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WEX Releases Monthly Construction Fuel Consumption Index (FCI) Results
U.S. Construction Industry Fueling Increased 2.3% Year-Over-Year in July, Down 0.02% versus Previous Month
The WEX Construction FCI measures national fuel consumption statistics
for the construction industry, which provides an accurate and up-to-date
indication of construction activity in
WEX worked with IHS to capture and analyze transaction data from its closed loop network, which includes over 90 percent of domestic retail fuel locations. With this data, the WEX Construction FCI can be used to identify emerging trends within the construction industry and the national economy.
The indicators were tested at monthly, quarterly and annual frequencies,
with the greatest insights produced using the year-over-year percent
change of the monthly data. For
The WEX Construction FCI, which is available monthly in advance of the
Last month’s WEX Construction FCI reflected the consecutive year-over-year increase for the index with an upsurge during nine of the last ten months, and additional government data releases were generally in line with the 0.5% decrease indicated by the seasonally-adjusted index in June. Private residential construction decreased by 1.2% in June and construction spending, excluding improvements – a good measure of activity – also fell in the same period by 1.0%. Meanwhile, housing starts dropped in June by 9.9% to an annual rate of 836,000, which was possibly hampered by poor weather conditions, and housing permits fell by 7.5% to an annual rate of 911,000, which reflected that builders were still dealing with a backlog of permits after the surge in April. Total construction put-in-place – released a month later than the WEX Construction FCI – decreased by 0.6% in June. While the total employment report for the country had an increase of 162,000 jobs, construction employment showed little change in July.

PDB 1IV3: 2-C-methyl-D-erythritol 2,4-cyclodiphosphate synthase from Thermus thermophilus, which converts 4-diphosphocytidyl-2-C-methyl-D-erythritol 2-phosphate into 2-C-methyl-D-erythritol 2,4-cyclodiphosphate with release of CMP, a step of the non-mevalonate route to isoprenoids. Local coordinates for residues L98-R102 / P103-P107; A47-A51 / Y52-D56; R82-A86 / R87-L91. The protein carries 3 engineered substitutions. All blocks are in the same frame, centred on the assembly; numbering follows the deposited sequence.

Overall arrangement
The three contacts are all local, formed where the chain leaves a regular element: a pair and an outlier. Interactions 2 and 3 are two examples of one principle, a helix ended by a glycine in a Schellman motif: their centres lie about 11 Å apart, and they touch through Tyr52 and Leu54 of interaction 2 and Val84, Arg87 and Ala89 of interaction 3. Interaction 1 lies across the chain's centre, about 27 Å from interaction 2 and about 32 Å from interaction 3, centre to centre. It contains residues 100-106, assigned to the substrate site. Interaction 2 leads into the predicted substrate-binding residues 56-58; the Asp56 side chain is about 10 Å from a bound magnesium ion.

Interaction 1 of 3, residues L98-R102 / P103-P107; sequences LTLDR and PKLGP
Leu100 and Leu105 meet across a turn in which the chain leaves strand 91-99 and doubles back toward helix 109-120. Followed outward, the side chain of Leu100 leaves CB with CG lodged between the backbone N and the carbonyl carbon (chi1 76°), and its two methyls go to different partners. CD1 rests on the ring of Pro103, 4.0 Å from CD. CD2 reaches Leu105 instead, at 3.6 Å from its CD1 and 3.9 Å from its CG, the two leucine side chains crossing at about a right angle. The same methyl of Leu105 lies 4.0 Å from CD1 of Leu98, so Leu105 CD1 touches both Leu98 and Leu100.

According to the IHS analysis, despite the lack of growth in July for the WEX Construction FCI, the housing market has been showing signs of improvement. New home sales increased by 8.3% in June to a 497,000-unit annual rate, which is a five-year high. However, existing home sales fell by 1.2% in June as a result of prices being pushed higher by tight inventories and a lower share of distressed sales. The supply of single-family homes in June inched up, but it remains near historical lows. Tight inventories are the main force that are holding sales back, therefore, as rising prices coax more homeowners into the marketplace, sales should pick up.
Underwater mortgages, where owners can’t readily sell their homes, are part of the reason inventory is so constricted; however, as prices increase, more properties rise above the “water line”. In turn, rising mortgage rates have primarily affected refinancing, not purchases. Data on loan applications show that since rates started rising in April, the volume of refinancing applications has tumbled, but the amount of purchase applications has held steady. Loan demand is still strong, but some of that demand goes unsatisfied due to inaccessible credit. Additionally, standards are still very high, which makes it difficult for those with lower credit scores to obtain a mortgage.
The WEX Construction FCI for
News media contact:
Jessica Roy, 207-523-6763